County close to work-ready certification

Published 5:52 pm Monday, June 27, 2016

Beaufort County is well on its way to becoming a designated work-ready community.

The last step for the county in becoming an ACT Certified Work Ready Community comes down to enlisting the help of 11 more businesses and having them sign on to the work-ready initiative, according to Lou Stout, director of Work Initiatives at the college.

Before its designation, the county is required to have a total of 61 businesses signed on to support the cause.

In early 2015, a group of community leaders elected to begin the process of becoming ACT-certified, and Beaufort County Community College was chosen to spearhead the initiative.

The ACT program looks at a variety of factors, including high school education and graduation rates within an area. The goal is to show prospective employers, either based in Beaufort County or looking to move to the area, that the county’s residents are trained and qualified for jobs, according to Stout.

“When they (job seekers) go into an interview, or to speak to a perspective employer, it’s a way for them to tell the employer that they have an employable skill set,” she said. “You’re skilling them up.”

One of the ways BCCC helps a student become ready for the workforce is by letting him or her work toward a career-ready certificate. This certificate shows a potential employee has received proper training and is prepared for employment, according to Stout.

The ACT website divides the workforce into three categories: emerging, current and transitioning. Beaufort County has 1,570 people in the workforce who have earned a CRC as of May 31, and the highest CRC numbers come from the emerging category, which means a person is about to enter the workforce.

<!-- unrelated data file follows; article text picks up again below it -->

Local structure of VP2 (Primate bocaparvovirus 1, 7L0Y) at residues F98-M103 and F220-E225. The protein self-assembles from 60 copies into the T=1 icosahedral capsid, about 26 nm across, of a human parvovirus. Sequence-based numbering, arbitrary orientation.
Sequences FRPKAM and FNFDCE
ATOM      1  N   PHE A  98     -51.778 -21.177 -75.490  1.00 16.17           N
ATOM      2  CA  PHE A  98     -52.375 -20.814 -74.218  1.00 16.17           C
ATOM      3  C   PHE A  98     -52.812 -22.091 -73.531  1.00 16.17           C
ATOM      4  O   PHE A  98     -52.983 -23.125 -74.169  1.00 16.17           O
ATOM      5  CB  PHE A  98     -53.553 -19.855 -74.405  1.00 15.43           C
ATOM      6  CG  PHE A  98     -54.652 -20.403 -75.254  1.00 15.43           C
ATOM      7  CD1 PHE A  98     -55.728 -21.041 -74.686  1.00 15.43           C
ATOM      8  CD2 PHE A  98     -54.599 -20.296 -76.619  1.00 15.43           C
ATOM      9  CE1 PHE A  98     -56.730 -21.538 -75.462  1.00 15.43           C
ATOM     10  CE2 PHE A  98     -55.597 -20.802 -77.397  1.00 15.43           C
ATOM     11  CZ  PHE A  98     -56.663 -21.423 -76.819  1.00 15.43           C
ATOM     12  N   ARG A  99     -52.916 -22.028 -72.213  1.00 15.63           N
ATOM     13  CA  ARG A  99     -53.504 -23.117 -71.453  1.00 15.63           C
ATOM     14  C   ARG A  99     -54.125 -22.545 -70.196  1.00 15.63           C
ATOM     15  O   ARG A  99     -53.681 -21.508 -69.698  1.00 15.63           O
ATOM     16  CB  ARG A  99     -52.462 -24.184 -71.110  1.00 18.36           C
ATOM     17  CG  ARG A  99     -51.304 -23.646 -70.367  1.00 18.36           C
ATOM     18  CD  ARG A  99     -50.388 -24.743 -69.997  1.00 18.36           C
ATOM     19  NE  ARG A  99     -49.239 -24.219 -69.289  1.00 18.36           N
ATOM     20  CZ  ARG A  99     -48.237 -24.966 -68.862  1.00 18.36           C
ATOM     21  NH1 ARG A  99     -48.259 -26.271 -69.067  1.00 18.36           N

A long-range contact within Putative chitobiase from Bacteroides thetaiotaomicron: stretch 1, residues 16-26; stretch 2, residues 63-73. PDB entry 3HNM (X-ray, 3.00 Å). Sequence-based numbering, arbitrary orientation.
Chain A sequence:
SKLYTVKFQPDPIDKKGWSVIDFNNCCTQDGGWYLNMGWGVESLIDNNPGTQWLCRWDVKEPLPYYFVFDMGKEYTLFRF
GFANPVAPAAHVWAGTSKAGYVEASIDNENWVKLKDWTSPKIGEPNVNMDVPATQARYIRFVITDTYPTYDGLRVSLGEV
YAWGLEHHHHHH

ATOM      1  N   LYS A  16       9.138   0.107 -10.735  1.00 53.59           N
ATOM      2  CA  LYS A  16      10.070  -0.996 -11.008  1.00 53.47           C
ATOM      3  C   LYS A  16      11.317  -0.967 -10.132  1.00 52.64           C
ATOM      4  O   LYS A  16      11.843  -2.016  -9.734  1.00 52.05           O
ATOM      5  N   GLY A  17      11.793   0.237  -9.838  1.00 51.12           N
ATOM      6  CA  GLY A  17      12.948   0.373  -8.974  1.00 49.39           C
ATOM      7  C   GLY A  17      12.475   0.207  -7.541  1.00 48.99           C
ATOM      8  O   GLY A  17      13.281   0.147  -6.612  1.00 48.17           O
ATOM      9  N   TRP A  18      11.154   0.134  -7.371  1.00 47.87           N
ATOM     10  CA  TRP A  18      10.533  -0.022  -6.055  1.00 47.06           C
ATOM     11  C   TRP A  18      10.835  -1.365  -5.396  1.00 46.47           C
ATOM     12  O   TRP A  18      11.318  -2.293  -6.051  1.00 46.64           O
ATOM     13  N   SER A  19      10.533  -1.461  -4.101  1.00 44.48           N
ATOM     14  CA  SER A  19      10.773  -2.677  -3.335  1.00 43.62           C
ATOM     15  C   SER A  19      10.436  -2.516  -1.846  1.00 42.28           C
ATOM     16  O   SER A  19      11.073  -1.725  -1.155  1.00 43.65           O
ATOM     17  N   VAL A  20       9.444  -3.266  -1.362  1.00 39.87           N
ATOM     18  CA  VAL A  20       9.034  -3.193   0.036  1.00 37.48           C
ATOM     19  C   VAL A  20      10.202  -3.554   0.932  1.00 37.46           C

ACT also reports that Beaufort County has met 98 percent of its goals set in 2015.

Stout said the initiative’s success is due to all of the partners who came together to make it happen, including strong support from Dr. Don Phipps, Beaufort County Schools superintendent, businesses and grant money from the Committee of 100, which will help students facing income barriers to cover the cost of obtaining a CRC.

She said becoming a Work Ready Community has benefits across the whole county, but also for residents who are looking to better themselves.

“It helps with their self-esteem and their self-confidence goes up,” Stout said. “It’s a way for us to evaluate them. They can evaluate themselves.”

“It’s really a win-win.”

For more information or to become a supporting business, visit